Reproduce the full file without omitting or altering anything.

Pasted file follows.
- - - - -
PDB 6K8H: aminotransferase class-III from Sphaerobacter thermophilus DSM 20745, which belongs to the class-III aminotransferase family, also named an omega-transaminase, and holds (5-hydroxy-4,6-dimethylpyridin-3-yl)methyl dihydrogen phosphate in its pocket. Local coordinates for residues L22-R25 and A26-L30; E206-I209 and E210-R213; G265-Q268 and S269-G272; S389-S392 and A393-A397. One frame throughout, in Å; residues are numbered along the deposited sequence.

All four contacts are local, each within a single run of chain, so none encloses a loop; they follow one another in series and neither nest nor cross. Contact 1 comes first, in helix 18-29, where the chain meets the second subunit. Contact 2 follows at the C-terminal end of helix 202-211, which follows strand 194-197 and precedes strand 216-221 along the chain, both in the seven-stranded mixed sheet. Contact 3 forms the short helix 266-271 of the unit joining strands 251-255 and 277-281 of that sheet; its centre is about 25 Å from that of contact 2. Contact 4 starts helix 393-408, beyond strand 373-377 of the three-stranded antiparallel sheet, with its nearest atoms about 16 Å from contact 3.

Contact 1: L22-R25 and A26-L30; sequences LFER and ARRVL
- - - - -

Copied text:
PDB 6K8H: aminotransferase class-III from Sphaerobacter thermophilus DSM 20745, which belongs to the class-III aminotransferase family, also named an omega-transaminase, and holds (5-hydroxy-4,6-dimethylpyridin-3-yl)methyl dihydrogen phosphate in its pocket. Local coordinates for residues L22-R25 and A26-L30; E206-I209 and E210-R213; G265-Q268 and S269-G272; S389-S392 and A393-A397. One frame throughout, in Å; residues are numbered along the deposited sequence.

All four contacts are local, each within a single run of chain, so none encloses a loop; they follow one another in series and neither nest nor cross. Contact 1 comes first, in helix 18-29, where the chain meets the second subunit. Contact 2 follows at the C-terminal end of helix 202-211, which follows strand 194-197 and precedes strand 216-221 along the chain, both in the seven-stranded mixed sheet. Contact 3 forms the short helix 266-271 of the unit joining strands 251-255 and 277-281 of that sheet; its centre is about 25 Å from that of contact 2. Contact 4 starts helix 393-408, beyond strand 373-377 of the three-stranded antiparallel sheet, with its nearest atoms about 16 Å from contact 3.

Contact 1: L22-R25 and A26-L30; sequences LFER and ARRVL